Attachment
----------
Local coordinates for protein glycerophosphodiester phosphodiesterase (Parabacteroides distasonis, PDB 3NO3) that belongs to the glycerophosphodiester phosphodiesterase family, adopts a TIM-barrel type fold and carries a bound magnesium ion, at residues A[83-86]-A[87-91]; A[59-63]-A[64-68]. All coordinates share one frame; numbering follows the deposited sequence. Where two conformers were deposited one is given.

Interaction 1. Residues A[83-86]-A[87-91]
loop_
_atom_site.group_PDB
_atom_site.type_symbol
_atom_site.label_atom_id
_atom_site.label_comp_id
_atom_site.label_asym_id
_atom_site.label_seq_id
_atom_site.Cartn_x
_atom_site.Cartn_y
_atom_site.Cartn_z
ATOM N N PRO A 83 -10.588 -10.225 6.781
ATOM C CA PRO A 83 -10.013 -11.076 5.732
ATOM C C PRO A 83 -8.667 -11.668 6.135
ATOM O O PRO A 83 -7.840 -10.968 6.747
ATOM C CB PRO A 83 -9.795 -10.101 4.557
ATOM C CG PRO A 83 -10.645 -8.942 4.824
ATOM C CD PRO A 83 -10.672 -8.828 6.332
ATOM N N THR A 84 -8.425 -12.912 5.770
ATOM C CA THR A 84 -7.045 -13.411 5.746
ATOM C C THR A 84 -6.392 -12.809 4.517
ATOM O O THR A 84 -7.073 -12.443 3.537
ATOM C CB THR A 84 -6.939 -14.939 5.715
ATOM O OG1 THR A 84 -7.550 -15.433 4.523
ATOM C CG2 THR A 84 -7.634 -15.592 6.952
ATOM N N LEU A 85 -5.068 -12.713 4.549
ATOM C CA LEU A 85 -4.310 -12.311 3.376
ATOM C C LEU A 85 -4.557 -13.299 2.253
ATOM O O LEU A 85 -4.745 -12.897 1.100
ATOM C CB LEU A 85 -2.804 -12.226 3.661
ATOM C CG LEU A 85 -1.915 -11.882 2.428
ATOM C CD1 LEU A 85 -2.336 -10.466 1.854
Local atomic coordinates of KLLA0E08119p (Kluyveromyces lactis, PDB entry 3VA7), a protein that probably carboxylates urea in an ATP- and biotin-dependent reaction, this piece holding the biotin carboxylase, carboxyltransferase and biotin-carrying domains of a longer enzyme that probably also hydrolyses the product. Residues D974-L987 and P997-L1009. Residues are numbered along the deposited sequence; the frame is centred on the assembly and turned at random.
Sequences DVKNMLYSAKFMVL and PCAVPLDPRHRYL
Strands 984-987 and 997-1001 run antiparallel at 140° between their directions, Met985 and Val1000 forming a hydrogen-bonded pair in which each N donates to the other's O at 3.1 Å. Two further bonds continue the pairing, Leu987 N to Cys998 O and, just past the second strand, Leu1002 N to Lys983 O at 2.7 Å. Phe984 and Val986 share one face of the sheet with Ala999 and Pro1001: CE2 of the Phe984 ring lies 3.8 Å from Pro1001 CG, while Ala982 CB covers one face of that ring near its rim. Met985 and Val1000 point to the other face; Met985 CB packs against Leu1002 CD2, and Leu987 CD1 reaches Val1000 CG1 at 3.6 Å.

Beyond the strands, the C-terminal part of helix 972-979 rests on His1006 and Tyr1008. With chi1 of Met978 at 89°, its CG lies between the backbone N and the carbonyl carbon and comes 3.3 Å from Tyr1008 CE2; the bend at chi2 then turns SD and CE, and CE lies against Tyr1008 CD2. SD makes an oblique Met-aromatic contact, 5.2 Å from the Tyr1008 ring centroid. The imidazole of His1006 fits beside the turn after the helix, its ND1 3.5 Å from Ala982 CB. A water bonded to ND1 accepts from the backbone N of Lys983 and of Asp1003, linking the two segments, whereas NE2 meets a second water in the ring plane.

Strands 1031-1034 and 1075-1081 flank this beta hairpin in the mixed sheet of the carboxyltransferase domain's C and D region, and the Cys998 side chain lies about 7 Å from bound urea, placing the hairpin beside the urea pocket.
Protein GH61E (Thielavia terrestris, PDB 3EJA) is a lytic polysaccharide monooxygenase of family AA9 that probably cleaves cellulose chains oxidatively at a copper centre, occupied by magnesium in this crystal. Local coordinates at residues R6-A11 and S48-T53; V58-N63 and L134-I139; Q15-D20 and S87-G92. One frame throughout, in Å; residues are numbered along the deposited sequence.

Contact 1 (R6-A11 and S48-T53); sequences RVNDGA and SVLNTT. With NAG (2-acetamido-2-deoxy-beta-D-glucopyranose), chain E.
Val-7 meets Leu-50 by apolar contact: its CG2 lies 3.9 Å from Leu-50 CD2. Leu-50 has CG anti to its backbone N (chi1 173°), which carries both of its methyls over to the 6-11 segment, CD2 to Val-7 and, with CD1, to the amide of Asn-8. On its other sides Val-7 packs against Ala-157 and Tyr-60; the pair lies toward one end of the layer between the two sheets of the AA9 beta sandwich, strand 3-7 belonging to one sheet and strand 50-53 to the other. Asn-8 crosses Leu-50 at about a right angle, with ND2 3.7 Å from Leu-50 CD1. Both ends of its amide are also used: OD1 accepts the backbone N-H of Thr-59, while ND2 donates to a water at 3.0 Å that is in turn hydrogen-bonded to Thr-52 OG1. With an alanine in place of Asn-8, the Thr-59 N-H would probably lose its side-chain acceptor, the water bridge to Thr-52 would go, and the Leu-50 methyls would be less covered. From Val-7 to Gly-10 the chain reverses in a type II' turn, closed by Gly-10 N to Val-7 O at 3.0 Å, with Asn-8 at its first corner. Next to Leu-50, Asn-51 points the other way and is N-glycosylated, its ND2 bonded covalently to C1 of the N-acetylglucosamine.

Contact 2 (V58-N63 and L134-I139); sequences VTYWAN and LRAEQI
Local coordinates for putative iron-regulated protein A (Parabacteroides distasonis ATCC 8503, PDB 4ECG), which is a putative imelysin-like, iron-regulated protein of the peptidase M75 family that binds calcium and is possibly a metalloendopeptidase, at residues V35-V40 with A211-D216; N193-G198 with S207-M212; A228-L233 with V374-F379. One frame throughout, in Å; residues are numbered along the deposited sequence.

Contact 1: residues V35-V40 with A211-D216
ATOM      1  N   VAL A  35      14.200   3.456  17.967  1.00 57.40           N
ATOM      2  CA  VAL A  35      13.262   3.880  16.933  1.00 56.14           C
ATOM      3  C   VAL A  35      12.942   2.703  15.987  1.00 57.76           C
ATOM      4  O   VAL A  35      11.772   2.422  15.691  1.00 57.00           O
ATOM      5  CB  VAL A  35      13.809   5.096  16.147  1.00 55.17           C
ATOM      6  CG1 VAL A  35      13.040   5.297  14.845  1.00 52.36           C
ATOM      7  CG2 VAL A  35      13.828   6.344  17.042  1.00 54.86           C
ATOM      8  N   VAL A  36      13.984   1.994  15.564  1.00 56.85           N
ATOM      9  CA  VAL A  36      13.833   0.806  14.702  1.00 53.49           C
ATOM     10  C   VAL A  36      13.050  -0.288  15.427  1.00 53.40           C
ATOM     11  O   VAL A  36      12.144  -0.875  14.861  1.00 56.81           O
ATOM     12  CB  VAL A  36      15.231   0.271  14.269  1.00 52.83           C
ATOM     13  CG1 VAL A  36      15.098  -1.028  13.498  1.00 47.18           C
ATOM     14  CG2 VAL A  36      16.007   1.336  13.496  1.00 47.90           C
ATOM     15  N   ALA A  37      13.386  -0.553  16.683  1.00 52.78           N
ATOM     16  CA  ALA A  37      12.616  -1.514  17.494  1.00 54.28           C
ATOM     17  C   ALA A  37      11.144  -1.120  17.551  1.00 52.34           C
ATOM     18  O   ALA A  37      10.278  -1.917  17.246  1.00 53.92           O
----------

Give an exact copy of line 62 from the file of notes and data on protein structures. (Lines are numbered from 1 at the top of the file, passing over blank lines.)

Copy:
ATOM     18  O   ALA A  37      10.278  -1.917  17.246  1.00 53.92           O